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Workers' Compensation is Required for All Employees

Workers' Compensation is Required for All Employees
Pat Dickson - Mon May 14, 2012 @ 04:43PM
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If you do business in Arizona and have one (1) or more employees, you must provide them with workers' compensation insurance coverage. All employees must be covered, including full-time and part-time workers, family members involved in the business, and minors just helping out. It is the law. It doesn't matter if you are a new business, a sole proprietor, a partnership, LLC, or corporation. Your employees must be covered too. There are exceptions, but not many. For small businesses, especially those run and operated by sole proprietors or owners, there may be an alternative answer. Independent contractor agreements can be a solution during seasonal or heavy workloads. However, the written requirements are strict, as provided in Arizona Revised Statutes 23-902.


Workers' compensation is insurance you provide your employees that covers work related injury, illness, or disability. Such traumas may be the result of a single occurrence, for instance an electric shock. Multiple occurrences or exposures may be covered, such as typing day after day with resulting carpal tunnel syndrome. In most cases, in return for providing this coverage, you and your affected employee aren't allowed to sue one another in court. As a matter of law, no one is considered at fault. Your employee keeps her job. She keeps her claims limited to the coverage provided by the workers' compensation policy limits in place. There are exceptions, e.g. when the employer or employee has caused the trauma through reckless or willful behavior. Also, having a workers' compensation policy in place will usually not protect you when: 1) Your employee has opted out of coverage, or 2) You have failed to give her the proper legal notice of her right to opt out. 


In most cases, an employee's job is protected. You cannot fire her for any work-related incident leading to her injury, illness, or disability that does not involve her intentional behavior. Remember, coverage is generally no fault. If her claim is approved by your carrier, she may receive a portion of her salary during her convalescence, including payment of medical bills. When she has recovered, her old job, or an equivalent job, will be available. If she is unable to perform her old duties due to the nature of her affliction, the costs of training for suitable and equivalent job duties may be covered. If she does not recover, she may be entitled to permanent disability benefits.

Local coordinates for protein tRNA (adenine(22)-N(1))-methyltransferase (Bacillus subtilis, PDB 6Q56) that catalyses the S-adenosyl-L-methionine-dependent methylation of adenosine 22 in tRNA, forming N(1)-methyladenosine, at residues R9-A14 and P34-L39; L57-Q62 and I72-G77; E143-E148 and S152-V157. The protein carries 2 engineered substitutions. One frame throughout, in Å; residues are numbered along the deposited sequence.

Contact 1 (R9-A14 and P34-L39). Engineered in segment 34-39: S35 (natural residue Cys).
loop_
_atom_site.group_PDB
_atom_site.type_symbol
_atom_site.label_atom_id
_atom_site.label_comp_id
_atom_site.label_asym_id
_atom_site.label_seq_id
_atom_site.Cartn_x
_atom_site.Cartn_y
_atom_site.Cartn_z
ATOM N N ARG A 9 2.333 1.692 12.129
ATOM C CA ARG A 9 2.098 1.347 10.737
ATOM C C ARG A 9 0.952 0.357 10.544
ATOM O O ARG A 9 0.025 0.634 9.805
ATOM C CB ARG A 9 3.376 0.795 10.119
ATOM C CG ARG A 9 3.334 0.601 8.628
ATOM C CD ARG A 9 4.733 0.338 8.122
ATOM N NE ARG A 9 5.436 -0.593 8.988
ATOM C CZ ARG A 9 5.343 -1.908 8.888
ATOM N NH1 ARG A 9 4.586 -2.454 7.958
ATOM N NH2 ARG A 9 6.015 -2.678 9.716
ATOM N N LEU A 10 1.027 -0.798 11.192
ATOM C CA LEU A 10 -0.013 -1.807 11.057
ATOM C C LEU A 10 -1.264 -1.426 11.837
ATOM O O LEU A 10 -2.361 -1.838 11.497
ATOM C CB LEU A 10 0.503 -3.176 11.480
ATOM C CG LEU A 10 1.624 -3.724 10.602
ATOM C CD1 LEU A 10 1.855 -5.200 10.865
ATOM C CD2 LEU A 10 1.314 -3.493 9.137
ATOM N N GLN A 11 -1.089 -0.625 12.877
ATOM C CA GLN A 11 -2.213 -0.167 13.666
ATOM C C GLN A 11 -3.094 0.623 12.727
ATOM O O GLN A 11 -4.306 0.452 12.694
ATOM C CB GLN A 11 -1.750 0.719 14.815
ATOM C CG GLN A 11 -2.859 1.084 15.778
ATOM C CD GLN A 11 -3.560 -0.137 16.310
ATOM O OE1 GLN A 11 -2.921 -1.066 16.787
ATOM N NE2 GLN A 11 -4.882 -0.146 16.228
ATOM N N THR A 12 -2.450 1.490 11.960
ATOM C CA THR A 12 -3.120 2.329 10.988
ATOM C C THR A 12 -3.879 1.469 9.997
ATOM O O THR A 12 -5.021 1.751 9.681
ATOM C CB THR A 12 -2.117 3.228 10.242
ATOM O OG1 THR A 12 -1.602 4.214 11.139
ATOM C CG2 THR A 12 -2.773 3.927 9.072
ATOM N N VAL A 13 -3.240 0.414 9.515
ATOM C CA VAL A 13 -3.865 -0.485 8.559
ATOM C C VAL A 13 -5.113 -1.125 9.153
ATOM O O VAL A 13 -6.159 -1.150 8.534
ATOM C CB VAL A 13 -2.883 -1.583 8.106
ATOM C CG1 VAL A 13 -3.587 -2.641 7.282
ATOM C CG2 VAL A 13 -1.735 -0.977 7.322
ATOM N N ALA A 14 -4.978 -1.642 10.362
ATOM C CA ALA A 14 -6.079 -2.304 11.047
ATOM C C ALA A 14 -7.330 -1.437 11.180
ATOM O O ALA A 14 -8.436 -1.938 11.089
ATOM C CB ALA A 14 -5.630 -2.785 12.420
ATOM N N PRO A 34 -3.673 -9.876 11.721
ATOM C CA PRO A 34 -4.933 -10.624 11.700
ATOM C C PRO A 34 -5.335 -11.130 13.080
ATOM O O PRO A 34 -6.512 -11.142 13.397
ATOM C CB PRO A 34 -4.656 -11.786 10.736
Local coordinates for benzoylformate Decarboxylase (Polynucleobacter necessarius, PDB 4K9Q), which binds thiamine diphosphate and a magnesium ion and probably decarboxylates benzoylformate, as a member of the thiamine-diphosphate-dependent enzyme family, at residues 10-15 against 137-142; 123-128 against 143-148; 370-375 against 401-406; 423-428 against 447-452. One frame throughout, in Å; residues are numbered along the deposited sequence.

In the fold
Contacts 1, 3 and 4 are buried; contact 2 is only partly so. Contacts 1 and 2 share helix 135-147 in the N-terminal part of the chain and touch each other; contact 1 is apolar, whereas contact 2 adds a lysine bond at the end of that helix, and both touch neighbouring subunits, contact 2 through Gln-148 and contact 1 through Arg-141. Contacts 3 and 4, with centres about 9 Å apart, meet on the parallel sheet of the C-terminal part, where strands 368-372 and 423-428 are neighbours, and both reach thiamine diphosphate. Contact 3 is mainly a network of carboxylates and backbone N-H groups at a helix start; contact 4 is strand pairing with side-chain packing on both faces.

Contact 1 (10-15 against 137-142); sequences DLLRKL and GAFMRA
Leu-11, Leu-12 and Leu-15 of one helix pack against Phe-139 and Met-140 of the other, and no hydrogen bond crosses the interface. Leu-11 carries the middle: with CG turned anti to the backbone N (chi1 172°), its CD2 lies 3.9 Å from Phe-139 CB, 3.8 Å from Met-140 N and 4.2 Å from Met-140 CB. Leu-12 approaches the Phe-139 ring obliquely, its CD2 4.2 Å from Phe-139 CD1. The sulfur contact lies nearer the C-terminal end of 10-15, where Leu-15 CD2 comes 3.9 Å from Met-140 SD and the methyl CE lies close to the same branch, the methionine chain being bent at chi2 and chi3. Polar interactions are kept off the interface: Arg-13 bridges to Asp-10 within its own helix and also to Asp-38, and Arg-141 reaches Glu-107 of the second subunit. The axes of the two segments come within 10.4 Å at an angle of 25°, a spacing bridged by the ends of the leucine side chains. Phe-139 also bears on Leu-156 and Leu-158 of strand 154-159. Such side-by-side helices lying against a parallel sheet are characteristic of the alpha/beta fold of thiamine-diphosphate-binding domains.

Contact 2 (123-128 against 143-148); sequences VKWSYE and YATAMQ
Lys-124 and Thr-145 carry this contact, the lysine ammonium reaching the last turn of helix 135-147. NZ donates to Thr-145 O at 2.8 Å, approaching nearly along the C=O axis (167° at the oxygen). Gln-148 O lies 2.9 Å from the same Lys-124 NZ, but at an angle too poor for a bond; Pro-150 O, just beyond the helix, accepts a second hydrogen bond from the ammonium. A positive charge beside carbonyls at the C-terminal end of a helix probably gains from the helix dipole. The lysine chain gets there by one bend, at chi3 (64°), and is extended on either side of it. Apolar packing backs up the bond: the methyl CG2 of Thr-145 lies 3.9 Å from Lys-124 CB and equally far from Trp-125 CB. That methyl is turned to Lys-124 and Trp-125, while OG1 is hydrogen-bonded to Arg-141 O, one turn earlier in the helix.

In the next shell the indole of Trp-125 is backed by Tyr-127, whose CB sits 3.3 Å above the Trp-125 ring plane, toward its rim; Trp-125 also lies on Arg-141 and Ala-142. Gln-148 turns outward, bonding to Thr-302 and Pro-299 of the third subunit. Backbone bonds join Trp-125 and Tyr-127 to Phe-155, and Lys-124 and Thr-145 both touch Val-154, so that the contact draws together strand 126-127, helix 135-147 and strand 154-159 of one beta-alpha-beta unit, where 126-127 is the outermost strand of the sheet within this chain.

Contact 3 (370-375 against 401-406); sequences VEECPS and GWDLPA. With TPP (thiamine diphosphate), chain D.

There are at least four (4) places to find coverage:

1. You may self-fund your program. You start by filling out the Application with the Industrial Commission of Arizona. A few of the general qualifying guidelines are an annual payroll of at least two-million dollars ($2m) per year, fifty-million dollars ($50m) in assets, and having been in business for at least five (5) years.

2. You can go to the List of approved workers' compensation carriers and get a few quotes. It is always my opinion that getting at least three (3) quotes is prudent.

3. You can go to SCF Arizona and get a quote. See if SCF Arizona can beat any of the quotes you obtained from the above-referenced carriers.

4. If you can't find coverage through a listed carrier or SCF Arizona, for whatever the reason you are rejected, you may be able to obtain coverage through the Assigned Risk Pool.


If you fail to provide coverage, your business could be shut down. You are open to lawsuits with no damage ceilings. The Insurance Commission of Arizona's Special Fund Division will cover any valid employee claims. It will then come after you, seeking full reimbursement plus 10%. There are additional potential fines. Worst of all may be your being charged with a Class 6 felony.

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